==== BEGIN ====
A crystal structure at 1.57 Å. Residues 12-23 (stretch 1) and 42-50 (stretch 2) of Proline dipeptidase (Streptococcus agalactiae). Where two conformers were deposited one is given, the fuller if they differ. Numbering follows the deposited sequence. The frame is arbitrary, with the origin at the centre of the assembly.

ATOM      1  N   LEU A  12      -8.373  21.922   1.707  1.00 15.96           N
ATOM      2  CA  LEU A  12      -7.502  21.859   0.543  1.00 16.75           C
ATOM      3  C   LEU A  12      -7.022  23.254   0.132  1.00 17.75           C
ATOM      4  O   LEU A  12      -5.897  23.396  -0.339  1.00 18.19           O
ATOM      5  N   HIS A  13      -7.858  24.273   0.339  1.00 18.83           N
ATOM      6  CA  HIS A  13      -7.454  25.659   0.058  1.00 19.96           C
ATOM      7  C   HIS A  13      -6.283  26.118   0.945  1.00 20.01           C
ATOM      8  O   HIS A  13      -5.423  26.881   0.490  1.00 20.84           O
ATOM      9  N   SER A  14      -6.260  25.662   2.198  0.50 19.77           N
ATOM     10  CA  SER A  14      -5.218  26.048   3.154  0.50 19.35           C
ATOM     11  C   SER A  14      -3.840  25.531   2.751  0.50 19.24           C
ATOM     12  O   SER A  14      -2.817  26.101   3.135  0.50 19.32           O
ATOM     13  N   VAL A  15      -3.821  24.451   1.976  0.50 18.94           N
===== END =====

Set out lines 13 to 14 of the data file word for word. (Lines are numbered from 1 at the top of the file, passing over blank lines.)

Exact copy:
ATOM     12  O   SER A  14      -2.817  26.101   3.135  0.50 19.32           O
ATOM     13  N   VAL A  15      -3.821  24.451   1.976  0.50 18.94           N